The republicans occupy the northeastern part of O’Connell Street, with their strong point at “the block,” a group of buildings that the Anti-Treatyites had connected by tunneling through the walls. They had also taken over the adjoining Gresham, Crown, Granville and Hammam hotels. Their only position on the western side of the street is in the YMCA building. Additionally, they have an outpost south of the River Liffey at the Swan Pub on Aungier Street. Oscar Traynor apparently hopes to receive reinforcements from the rest of the country, but only Anti-Treaty units in Belfast and Tipperary reply and both of them arrive too late to take part in the fighting.
The Provisional Government troops, commanded by General Tom Ennis, start by clearing out the outlying anti-treaty garrisons, which is accomplished by July 1. They then draw a tighter cordon around O’Connell Street. Artillery is used to drive the Anti-Treaty fighters out of positions on Parnell Street and Gardiner Street, which gives the Free State troops a clear field of fire down O’Connell Street.
The republican outpost in the YMCA is eliminated when Free State troops tunnel underneath it and detonate a bomb. Traynor’s men in “the block” hold out until artillery is brought up, under the cover of armored cars, to bombard them at point-blank range. Incendiary bombs are also planted in the buildings. Traynor and most of his force make their escape when the buildings they are occupying catch fire. They mingle with civilian crowds and make their way to Blessington.
Left behind is Republican leader Cathal Brugha and a rear guard of 15 men, who stay behind in the Hammam Hotel after Traynor and most other IRA men have left. At 5:00 p.m. on July 5, when the fires make the hotel untenable, Brugha orderes his men to surrender. He, however, stays behind, only to emerge from the building alone, armed with a revolver. He is shot in the thigh by Free State troops and dies later from blood loss. There are some further sporadic incidents of fighting around the city as Free State troops disperse anti-treaty IRA groups.
Cathal Brugha is the last casualty in the Battle of Dublin, which costs the lives of at least 80 people (15 anti-Treaty IRA Volunteers, 29 National Army soldiers, one British Royal Air Force serviceman and 35 civilians) and over 280 wounded. In addition, the Free State takes over 450 Republican prisoners. The high civilian casualties are doubtless the result of the use of heavy weapons, especially artillery, in a densely populated urban area.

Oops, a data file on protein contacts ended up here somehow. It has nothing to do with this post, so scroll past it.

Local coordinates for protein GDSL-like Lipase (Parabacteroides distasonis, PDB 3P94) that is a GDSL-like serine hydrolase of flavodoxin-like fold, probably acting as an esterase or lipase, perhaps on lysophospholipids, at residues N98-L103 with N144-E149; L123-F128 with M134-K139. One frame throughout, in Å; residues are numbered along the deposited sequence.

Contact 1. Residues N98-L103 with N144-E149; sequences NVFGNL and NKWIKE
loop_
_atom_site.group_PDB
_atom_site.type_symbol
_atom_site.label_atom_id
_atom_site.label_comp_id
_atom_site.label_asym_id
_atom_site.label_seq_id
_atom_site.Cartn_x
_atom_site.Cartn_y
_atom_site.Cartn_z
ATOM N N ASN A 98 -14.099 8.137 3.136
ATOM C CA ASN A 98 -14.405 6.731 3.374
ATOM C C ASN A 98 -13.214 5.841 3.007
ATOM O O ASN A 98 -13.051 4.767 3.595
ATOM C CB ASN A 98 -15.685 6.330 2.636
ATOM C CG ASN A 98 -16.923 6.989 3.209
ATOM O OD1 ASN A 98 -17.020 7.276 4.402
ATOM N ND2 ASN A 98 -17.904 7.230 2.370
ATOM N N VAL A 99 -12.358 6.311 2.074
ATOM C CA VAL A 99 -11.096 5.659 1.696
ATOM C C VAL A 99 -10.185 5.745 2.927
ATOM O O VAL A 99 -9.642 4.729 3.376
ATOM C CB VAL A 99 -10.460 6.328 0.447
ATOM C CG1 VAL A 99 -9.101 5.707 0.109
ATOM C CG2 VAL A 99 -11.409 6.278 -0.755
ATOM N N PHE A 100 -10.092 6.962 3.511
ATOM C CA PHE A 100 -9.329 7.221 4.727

When the fighting in Dublin dies down, the Free State government is left firmly in control of the Irish capital and the anti-treaty forces disperse around the country. Round-ups after the fighting result in more Republican prisoners and the death of prominent anti-Treaty activist Harry Boland who is shot dead in Skerries, Dublin, on July 31.
Oscar Traynor, Ernie O’Malley and the other anti-Treaty fighters who escape the fighting in Dublin regroup in Blessington, around 30 km southwest of the city. An anti-Treaty IRA force from County Tipperary had arrived there but too late to participate in the Dublin fighting. Instead, this force heads south and takes a string of towns, including Enniscorthy and Carlow, but quickly abandons them when faced with superior Free State forces. Most of the Republicans then retreat further south to the so-called Munster Republic, territory southwest of a line running from Limerick to Waterford. This in turn is taken by the Free State in an offensive from July to August 1922.
Four of the Republican leaders captured in the Four Courts, Rory O’Connor, Liam Mellows, Joe McKelvey and Richard Barrett, are later executed by the government in reprisal for the Anti-Treaty side’s killing of TDSeán Hales. The street where Cathal Brugha is killed is later renamed Cathal Brugha Street in his honour.
Democratic and peaceful means of resolving political issues. Total disarmament of all paramilitary organizations. The disarmament must be verifiable to the satisfaction of an independent commission.
Renounce for themselves and oppose any effort by others to use force or threaten to use force to influence the course or outcome of all-party negotiations.
Abide by the terms of any agreement reached in all-party negotiations and to resort to democratic and exclusively peaceful methods in trying to alter any aspect of that outcome with which they may disagree.
Urge that “punishment” killings and beatings stop, and take effective steps to prevent such actions.
Sinn Féin pledges to honor the Mitchell Principles exactly 51 days after the IRA stopped its decades-old violent campaign against British rule of Northern Ireland. “This is a watershed. There is an expectation and understanding out there of the importance of this moment,” Adams says.
Paul Murphy, minister for political development in the province, says the Sinn Féin pledge marks a new phase in the peace process. “The significance I am sure is that we are now entering a new era … in the sense that the gun is going out of politics in Northern Ireland and that here Sinn Féin is ascribing to those principles of nonviolence, of democratic government.”